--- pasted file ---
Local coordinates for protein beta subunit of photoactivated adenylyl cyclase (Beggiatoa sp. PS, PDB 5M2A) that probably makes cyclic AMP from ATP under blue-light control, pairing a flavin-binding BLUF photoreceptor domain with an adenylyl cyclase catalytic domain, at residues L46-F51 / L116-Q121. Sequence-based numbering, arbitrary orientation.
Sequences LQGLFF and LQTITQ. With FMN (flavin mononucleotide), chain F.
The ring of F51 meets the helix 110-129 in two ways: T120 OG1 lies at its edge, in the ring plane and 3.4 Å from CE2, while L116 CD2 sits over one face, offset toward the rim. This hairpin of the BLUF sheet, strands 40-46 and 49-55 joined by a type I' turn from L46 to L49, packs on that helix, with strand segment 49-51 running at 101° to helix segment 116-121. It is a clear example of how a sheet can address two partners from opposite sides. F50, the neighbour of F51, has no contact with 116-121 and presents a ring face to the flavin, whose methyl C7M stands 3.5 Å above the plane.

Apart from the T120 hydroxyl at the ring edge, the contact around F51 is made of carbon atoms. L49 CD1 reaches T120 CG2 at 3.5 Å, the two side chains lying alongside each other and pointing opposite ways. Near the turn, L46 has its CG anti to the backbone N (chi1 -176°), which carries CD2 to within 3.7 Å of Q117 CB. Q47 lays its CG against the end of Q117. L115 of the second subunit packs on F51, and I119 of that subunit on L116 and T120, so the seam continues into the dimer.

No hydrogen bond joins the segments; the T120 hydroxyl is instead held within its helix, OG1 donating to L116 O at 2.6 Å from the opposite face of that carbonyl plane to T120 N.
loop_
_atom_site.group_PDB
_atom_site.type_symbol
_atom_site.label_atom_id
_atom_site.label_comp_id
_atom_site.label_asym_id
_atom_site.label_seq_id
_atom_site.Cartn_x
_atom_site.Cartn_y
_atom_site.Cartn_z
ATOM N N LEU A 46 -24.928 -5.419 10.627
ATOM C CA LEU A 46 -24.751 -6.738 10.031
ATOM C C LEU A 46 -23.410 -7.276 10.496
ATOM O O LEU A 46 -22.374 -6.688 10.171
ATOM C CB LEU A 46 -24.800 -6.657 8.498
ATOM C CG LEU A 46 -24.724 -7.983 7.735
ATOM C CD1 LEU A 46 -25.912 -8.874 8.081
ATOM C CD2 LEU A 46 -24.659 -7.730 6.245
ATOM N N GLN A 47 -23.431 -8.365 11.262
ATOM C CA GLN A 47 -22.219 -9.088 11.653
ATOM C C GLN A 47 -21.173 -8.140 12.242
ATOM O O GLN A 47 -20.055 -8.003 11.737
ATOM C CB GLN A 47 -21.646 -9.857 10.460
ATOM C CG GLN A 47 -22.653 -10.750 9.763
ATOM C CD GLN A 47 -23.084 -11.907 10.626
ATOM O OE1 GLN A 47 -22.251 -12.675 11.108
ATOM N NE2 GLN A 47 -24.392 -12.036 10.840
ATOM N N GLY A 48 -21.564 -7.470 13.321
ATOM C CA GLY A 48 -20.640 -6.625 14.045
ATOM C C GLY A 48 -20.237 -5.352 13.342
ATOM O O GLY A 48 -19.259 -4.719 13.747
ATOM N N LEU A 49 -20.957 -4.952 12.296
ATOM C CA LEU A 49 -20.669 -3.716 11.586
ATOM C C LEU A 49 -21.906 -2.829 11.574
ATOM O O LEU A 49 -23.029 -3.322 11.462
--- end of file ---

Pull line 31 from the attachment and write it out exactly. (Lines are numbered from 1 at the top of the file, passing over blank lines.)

ATOM O OE1 GLN A 47 -22.251 -12.675 11.108